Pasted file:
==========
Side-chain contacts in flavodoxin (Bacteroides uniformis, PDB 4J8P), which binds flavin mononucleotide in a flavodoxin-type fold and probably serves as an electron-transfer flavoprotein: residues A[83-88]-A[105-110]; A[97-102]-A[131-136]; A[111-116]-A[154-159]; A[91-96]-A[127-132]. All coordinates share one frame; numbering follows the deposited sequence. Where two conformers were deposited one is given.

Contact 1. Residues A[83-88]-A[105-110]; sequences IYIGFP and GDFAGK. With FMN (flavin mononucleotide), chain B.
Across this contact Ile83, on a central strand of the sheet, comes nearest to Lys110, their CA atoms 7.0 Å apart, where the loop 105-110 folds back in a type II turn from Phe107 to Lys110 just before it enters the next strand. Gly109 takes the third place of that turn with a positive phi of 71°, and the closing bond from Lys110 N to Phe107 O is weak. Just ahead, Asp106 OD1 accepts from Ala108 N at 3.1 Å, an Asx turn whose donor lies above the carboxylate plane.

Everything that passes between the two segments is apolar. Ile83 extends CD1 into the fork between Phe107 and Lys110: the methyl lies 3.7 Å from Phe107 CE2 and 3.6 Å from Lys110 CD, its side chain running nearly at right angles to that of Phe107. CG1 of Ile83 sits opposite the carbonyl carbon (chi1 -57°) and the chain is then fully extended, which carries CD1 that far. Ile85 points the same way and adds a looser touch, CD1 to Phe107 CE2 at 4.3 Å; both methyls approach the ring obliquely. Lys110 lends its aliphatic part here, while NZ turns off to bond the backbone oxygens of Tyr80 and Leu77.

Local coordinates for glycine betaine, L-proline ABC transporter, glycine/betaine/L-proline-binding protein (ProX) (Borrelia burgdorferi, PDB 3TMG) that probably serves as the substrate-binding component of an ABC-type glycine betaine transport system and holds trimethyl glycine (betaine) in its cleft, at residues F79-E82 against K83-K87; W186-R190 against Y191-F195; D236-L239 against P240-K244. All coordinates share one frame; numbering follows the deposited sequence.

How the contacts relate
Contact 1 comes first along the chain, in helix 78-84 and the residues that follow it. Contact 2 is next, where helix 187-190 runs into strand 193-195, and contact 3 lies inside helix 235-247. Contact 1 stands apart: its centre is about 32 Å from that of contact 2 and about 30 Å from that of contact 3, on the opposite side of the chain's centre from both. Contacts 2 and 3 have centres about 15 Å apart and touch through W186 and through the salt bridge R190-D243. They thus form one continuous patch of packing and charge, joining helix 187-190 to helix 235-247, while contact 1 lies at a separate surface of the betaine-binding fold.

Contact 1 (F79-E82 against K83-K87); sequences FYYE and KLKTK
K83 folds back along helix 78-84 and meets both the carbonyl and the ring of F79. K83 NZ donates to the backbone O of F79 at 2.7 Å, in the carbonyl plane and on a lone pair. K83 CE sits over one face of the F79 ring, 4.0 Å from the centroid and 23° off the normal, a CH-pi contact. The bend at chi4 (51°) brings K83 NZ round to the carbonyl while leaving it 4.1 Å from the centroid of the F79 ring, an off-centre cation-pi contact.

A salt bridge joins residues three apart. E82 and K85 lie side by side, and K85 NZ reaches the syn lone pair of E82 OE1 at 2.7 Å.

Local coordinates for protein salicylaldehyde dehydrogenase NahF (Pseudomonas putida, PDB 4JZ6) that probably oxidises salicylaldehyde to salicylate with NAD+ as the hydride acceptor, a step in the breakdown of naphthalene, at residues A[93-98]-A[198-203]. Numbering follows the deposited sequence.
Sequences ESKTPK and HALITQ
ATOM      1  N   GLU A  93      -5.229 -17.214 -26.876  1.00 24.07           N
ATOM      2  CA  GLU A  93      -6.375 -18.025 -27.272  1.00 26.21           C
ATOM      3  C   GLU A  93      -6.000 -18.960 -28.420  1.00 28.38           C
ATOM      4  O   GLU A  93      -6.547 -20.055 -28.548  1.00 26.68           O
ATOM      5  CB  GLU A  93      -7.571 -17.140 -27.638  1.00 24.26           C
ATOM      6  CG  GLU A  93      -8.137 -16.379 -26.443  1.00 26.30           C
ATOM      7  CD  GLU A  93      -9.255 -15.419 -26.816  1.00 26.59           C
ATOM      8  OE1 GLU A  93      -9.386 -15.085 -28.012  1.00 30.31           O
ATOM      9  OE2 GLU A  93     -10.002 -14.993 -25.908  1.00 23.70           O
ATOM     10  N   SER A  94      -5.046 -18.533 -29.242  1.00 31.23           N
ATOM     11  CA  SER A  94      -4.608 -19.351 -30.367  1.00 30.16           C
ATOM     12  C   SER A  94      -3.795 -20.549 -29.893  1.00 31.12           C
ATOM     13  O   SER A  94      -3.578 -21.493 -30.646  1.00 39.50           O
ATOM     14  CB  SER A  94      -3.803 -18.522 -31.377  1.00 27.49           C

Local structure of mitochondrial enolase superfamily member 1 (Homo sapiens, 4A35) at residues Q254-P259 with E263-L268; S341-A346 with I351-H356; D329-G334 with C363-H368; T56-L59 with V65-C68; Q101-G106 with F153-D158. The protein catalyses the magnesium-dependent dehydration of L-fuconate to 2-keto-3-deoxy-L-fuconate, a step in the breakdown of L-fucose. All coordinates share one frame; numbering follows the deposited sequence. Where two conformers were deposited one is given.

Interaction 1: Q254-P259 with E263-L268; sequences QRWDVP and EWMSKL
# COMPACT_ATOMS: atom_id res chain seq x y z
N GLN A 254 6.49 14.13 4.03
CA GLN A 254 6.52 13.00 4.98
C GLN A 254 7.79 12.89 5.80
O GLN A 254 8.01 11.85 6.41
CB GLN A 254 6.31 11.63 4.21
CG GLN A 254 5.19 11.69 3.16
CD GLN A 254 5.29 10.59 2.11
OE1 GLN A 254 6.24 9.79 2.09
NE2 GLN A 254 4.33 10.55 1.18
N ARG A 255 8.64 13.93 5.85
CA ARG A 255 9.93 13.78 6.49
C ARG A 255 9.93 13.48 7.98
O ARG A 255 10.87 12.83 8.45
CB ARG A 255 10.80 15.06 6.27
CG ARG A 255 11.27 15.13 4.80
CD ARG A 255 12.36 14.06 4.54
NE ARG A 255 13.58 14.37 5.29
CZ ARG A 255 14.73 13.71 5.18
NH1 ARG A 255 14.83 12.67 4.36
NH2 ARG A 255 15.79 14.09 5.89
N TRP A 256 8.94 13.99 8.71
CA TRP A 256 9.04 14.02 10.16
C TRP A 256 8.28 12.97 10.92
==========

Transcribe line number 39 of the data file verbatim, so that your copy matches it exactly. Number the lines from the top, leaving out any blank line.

N ARG A 255 8.64 13.93 5.85